The logic of compromise: Monetary bargaining in Austria-Hungary, 1867 1913
AbstractThis article examines the historical record of the Austro-Hungarian monetary union, focusing on its bargaining dimension. As a result of the 1867 Compromise, Austria and Hungary shared a common currency, although they were fiscally sovereign and independent entities. By using repeated threats to quit, Hungary succeeded in obtaining more than proportional control and forcing the common central bank into a policy that was very favourable to it. Using insights from public economics, this article explains the reasons for this outcome. Because Hungary would have been able to secure quite good conditions for itself had it broken apart, Austria had to provide its counterpart with incentives to stay on board. I conclude that the eventual split of Hungary after World War I was therefore not written on the wall in 1914, since the Austro-Hungarian monetary union was quite profitable to Hungarians.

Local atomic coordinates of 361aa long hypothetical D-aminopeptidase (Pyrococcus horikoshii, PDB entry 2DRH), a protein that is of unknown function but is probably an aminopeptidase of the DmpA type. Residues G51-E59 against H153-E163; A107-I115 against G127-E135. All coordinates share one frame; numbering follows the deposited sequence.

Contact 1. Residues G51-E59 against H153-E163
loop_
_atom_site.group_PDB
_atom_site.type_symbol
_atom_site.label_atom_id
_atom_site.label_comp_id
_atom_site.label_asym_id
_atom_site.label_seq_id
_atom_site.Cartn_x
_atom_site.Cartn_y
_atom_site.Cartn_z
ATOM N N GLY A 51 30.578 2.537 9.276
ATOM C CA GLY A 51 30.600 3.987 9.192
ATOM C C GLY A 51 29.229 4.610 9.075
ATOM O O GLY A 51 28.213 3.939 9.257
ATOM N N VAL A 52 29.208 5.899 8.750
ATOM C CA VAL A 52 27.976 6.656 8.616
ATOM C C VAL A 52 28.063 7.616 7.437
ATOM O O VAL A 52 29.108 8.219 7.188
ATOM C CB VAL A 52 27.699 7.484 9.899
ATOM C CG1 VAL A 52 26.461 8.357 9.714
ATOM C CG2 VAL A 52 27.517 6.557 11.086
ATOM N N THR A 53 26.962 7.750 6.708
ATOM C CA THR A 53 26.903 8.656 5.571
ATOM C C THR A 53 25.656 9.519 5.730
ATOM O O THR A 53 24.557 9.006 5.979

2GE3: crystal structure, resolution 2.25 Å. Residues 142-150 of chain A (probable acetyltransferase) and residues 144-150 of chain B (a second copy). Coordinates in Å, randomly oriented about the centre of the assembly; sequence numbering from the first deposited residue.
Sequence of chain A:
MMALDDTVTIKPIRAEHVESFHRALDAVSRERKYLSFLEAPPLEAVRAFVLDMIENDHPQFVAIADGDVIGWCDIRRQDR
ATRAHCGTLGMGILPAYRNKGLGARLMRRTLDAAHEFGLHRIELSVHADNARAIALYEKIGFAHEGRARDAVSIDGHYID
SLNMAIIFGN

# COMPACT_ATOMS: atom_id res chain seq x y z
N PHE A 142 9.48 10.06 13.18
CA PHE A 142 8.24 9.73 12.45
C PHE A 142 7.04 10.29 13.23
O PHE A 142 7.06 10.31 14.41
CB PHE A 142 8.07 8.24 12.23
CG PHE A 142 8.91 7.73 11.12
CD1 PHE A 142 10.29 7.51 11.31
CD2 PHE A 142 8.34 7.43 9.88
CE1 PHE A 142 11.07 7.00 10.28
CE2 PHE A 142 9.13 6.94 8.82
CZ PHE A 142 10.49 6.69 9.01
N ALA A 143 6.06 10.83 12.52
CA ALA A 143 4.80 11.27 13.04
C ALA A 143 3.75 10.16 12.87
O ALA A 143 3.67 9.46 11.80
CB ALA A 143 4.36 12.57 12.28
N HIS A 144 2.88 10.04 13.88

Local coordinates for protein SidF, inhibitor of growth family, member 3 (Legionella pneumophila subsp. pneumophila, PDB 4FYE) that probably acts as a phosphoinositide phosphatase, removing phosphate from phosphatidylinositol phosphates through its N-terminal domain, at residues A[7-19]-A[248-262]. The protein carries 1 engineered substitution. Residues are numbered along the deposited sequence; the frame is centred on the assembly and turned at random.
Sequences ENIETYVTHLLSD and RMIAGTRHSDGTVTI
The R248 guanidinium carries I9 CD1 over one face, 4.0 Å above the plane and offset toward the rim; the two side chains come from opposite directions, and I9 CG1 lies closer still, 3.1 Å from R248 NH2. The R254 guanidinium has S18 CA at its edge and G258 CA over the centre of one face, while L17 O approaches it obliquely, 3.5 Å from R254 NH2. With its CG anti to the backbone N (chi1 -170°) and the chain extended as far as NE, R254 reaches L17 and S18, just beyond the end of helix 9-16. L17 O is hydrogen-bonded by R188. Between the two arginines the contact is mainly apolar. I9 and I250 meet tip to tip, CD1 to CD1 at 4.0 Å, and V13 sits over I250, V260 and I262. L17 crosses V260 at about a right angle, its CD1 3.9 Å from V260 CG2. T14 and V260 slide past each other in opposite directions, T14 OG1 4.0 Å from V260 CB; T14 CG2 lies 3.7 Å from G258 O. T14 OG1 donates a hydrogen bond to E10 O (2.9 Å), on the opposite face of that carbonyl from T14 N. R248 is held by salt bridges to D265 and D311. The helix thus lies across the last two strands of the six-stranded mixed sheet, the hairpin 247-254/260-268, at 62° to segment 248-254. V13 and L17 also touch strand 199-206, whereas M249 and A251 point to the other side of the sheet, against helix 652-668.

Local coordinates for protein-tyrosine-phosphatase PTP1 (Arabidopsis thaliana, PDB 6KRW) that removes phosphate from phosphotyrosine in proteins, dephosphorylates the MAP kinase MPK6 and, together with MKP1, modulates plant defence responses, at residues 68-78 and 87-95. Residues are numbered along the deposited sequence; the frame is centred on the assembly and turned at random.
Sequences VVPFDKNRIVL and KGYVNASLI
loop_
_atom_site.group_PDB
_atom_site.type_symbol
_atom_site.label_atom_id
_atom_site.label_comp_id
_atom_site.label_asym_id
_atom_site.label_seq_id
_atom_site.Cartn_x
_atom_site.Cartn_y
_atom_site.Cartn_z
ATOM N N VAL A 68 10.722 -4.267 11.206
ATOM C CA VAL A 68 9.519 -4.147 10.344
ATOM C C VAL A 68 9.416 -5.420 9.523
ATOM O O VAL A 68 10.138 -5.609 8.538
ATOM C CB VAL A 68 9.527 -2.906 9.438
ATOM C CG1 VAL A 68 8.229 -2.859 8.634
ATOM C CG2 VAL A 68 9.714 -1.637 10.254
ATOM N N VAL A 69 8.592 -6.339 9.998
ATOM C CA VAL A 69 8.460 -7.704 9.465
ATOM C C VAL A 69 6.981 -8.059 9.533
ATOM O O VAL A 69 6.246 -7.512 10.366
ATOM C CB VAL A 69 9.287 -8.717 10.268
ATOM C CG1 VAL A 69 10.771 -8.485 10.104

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Bibliographic InfoArticle provided by Cambridge University Press in its journal European Review of Economic History.
Volume (Year): 10 (2006)
Issue (Month): 01 (April)
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Other versions of this item:
- Marc Flandreau, 2006. "The logic of compromise : monetary bargaining in Austria-Hungary 1867-1913," Sciences Po publications info:hdl:2441/604, Sciences Po.
- Marc Flandreau, 2006. "The logic of compromise : monetary bargaining in Austria-Hungary 1867-1913," Sciences Po publications nÂ°5397, Sciences Po.
- Flandreau, Marc, 2006. "The Logic of Compromise: Monetary bargaining in Austria-Hungary 1867-1913," CEPR Discussion Papers 5397, C.E.P.R. Discussion Papers.
- F31 - International Economics - - International Finance - - - Foreign Exchange
- N32 - Economic History - - Labor and Consumers, Demography, Education, Health, Welfare, Income, Wealth, Religion, and Philanthropy - - - U.S.; Canada: 1913-
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